Building upon their successes in California and Maine, marriage-equality opponents have announced plans to let voters deprive same-sex couples of a state-constitutional right to marry, or to prevent them from exercising that right. Efforts to repeat electoral successes will continue, of course, unless the Perry plaintiffs succeed. Their success would mean that the well-financed opponents could no longer hold the right to marry of same-sex couples captive to the whims of a voter majority. For the plaintiffs to ultimately succeed, they need five U.S. Supreme Court justices to rule that same-sex couples have no less right to marry than heterosexual couples.
Consider these latest examples of appeals to voters. The Iowa Family Policy Center is launching its LUV ("Let Us Vote") Campaign. In Varnum v. Brien, 763 N.W.2d 862 (Iowa 2009), the state Supreme Court invalidated the restriction of marriage to heterosexual couples. The Family Policy Center and its supporters want to give Iowans an opportunity to vote on a constitutional amendment - which they call a "marriage protection" amendment (MPA) - that would reverse the Varnum ruling. Their vehicle is the LUV ("Let Us Vote") Campaign. In New Hampshire, advocates have started LetNHVote.com, with an MPA already proposed. They want voters to have comparable opportunity to overturn the state's marriage equality law. Walter Fauntroy, a champion of civil rights in the 1960s, has joined plaintiffs in a lawsuit to place the D.C. Marriage Initiative on the ballot. Stand for Marrige D.C. filed the initiative, as it says, "to preserve traditional marriage and stand up for the right of voters to decide whether to legalize homosexual marriage." One New Jersey Senator who opposed marriage equality legislation said that New Jersey voters should decide the issue in a referendum. Finally, WVForMarriage.com continues to seek legislative approval of an MPA, so that West Virginians can vote on it, with the hope that they will prevent same-sex couples from challenging the state's marriage law. In fact, Jeremy Dys of the Family Policy Council of West Virginia accuses state legislators of suppressing a vote on the question. He says that "the very process used to put lawmakers into office is being denied to the same voters when it comes to the definition of marriage in West Virginia."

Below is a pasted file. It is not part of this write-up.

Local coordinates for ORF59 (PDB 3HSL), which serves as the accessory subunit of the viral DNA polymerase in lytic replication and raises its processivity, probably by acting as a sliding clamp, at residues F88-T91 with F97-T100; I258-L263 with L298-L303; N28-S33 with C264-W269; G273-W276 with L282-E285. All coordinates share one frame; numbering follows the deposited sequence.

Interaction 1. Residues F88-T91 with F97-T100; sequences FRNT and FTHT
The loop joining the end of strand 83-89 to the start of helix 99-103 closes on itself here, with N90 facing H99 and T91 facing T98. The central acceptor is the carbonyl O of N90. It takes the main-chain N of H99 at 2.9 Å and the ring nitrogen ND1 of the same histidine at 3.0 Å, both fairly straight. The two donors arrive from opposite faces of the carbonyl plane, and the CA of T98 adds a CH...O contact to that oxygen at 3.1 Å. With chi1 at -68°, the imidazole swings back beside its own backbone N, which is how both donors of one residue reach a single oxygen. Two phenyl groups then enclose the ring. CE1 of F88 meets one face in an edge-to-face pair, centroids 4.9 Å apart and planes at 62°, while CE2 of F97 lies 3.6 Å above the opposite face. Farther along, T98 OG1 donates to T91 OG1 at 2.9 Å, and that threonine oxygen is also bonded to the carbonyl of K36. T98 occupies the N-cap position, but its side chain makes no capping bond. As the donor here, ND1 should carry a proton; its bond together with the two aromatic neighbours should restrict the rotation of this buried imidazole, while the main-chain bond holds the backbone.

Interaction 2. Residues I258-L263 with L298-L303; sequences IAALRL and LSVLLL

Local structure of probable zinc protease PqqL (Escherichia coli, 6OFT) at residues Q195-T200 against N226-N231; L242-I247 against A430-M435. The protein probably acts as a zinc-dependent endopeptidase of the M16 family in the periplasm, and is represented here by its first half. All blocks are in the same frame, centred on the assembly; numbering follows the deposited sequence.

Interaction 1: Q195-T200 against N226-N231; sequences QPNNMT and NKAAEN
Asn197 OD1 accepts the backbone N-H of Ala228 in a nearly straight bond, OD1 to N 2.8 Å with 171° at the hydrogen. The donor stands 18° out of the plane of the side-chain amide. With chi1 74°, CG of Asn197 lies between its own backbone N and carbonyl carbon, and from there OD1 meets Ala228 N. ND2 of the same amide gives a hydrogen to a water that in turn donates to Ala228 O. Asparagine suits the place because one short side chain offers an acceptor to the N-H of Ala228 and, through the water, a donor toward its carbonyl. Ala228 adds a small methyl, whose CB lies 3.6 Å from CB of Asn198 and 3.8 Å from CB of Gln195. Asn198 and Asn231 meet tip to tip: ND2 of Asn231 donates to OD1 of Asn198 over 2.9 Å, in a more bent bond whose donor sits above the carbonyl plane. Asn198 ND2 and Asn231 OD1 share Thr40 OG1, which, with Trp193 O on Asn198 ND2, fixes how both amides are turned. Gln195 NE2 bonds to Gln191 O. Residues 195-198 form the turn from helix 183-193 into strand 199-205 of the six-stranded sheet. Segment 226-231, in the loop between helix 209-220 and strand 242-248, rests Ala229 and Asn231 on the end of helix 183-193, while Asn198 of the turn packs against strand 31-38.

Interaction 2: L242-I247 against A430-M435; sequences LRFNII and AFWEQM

Given defeats of marriage equality in New York and New Jersey, marriage-equality supporters in some states have understandably responded with plans to enact laws establishing or expanding domestic partnerships. Domestic partnerships appear to have more popular support than recognition of marriage equality. The Referendum 71 campaign in Washington was able to sustain that state's "all-but-marriage-law" for same-sex couples. Coloradans For Family Equality provides what appears to be the first example of an effort to place a civil union measure on the ballot.
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